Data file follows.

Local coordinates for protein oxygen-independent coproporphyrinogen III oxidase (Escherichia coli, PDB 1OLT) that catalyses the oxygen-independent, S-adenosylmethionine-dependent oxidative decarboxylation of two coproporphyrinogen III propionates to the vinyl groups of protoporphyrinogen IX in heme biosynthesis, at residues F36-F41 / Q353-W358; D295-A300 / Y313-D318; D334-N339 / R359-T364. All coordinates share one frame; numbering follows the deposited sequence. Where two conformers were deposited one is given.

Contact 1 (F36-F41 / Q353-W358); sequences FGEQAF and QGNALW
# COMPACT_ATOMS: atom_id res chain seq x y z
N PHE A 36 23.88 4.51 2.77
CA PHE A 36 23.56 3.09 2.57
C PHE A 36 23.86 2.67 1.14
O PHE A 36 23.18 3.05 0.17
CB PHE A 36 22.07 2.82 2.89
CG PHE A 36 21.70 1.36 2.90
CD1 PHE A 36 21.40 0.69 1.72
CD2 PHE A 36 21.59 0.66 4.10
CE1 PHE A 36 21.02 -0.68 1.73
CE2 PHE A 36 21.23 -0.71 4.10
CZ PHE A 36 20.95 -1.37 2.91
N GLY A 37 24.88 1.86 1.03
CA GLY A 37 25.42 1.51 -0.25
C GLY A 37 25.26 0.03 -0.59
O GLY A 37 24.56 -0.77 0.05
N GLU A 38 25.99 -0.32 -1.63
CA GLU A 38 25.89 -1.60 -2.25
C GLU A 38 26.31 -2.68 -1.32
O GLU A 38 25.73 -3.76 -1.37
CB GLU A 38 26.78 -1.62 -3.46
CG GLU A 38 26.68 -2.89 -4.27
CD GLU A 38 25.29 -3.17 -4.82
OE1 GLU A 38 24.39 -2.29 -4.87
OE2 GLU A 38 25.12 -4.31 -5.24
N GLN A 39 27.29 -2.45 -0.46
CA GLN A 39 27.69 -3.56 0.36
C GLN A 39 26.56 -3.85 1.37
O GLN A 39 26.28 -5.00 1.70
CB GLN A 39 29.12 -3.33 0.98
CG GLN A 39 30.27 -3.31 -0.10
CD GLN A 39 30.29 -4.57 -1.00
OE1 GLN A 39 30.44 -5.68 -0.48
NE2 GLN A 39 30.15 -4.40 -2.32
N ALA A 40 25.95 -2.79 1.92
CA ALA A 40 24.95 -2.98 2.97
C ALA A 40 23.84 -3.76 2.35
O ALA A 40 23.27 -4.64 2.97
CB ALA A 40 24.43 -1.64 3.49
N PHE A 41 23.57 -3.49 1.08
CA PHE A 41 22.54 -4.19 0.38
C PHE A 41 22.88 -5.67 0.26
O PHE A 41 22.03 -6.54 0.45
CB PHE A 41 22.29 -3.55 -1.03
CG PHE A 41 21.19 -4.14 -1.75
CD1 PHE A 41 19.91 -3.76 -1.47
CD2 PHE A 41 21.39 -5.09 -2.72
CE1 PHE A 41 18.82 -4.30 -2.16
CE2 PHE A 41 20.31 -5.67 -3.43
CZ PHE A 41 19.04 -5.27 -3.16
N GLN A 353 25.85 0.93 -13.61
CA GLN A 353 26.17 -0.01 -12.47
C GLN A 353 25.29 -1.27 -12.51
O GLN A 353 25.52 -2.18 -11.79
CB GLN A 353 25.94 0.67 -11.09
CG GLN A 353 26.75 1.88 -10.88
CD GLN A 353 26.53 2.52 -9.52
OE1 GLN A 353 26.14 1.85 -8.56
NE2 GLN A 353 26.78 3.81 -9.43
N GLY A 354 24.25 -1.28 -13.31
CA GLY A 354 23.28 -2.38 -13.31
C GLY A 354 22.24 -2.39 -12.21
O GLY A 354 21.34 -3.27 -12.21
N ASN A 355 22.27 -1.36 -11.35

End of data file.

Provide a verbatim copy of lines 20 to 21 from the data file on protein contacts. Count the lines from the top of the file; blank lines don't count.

CA GLU A 38 25.89 -1.60 -2.25
C GLU A 38 26.31 -2.68 -1.32